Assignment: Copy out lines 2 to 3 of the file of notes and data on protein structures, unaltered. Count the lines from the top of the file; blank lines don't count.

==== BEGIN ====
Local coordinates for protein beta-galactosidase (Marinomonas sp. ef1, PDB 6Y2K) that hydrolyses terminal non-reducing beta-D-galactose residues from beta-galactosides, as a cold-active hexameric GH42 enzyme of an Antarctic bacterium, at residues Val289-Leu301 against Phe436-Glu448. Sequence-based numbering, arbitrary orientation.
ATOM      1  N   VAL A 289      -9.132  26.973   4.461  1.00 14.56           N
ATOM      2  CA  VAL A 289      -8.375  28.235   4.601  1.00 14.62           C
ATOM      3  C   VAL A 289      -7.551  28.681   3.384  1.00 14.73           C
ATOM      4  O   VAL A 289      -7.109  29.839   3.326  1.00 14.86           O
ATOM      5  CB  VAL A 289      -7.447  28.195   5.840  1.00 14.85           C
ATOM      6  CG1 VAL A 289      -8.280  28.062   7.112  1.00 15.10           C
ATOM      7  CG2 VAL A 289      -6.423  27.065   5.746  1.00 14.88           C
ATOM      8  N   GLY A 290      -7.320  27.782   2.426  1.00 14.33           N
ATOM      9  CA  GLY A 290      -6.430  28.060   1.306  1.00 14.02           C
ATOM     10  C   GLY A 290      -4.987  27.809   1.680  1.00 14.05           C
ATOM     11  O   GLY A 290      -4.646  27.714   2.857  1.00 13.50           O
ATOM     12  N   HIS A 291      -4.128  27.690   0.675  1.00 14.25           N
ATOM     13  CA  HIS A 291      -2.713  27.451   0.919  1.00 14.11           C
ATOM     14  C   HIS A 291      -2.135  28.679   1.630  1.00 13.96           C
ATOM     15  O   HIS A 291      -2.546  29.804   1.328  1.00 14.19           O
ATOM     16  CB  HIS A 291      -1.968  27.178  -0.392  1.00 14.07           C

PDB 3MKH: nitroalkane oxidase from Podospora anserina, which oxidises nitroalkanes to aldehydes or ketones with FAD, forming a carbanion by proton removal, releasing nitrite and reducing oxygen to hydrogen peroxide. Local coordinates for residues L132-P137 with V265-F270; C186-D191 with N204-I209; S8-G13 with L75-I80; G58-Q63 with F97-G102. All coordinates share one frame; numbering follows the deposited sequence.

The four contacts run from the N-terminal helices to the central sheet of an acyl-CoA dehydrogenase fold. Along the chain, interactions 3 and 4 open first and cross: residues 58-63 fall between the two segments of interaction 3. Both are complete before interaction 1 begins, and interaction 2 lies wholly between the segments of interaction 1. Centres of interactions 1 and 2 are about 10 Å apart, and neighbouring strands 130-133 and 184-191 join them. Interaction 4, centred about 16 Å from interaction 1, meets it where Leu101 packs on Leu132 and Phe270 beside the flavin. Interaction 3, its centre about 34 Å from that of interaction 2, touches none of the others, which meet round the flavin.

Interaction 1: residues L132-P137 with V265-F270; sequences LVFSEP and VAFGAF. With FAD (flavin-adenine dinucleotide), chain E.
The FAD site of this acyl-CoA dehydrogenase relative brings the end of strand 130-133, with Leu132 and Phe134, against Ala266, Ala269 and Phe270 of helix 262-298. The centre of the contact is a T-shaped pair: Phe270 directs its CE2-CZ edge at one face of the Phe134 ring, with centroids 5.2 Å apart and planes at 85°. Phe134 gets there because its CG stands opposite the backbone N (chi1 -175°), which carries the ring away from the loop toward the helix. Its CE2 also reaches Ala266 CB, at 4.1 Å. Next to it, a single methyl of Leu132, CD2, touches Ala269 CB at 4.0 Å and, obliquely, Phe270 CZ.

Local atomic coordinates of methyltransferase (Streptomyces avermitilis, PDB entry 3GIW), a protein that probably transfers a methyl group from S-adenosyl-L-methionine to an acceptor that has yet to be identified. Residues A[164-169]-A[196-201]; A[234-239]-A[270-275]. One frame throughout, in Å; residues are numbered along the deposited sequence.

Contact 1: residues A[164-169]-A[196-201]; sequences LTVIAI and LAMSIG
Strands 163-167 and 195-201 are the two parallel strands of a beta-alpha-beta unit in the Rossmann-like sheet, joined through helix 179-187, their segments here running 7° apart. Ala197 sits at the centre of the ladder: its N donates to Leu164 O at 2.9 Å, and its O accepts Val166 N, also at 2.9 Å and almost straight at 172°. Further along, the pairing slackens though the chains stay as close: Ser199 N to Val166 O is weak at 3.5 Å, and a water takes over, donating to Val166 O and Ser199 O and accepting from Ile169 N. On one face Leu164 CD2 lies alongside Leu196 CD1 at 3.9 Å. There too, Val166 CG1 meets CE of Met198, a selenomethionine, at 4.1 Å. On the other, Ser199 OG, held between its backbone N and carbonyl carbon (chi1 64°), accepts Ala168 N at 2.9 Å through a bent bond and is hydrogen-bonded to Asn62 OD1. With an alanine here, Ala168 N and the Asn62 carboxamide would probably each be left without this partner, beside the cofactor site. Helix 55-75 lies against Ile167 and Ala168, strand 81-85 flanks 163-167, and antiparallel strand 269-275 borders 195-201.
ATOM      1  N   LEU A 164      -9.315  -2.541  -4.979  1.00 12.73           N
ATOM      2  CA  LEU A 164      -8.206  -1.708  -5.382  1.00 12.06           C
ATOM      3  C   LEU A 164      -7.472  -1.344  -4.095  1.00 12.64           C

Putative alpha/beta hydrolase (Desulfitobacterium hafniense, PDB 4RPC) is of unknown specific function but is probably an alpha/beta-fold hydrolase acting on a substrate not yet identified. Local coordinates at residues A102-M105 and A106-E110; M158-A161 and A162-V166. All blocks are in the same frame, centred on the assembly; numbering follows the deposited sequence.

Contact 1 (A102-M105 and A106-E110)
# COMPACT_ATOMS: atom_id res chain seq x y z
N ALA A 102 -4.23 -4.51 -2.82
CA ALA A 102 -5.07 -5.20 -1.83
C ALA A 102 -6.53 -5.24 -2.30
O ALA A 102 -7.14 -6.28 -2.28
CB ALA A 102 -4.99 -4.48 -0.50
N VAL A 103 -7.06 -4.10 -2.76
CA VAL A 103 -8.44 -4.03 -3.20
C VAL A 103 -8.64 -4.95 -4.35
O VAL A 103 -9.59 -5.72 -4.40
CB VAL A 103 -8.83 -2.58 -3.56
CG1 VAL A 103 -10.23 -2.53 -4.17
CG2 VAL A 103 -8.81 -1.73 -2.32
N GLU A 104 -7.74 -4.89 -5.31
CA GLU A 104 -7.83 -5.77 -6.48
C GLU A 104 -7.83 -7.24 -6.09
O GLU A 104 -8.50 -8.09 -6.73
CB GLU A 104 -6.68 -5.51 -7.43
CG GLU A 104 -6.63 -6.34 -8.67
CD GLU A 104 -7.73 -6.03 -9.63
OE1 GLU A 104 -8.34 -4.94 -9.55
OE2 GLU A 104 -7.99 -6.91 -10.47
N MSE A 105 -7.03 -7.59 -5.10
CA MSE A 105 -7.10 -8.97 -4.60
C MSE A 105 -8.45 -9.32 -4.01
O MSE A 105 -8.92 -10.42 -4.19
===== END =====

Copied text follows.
ATOM      1  N   VAL A 289      -9.132  26.973   4.461  1.00 14.56           N
ATOM      2  CA  VAL A 289      -8.375  28.235   4.601  1.00 14.62           C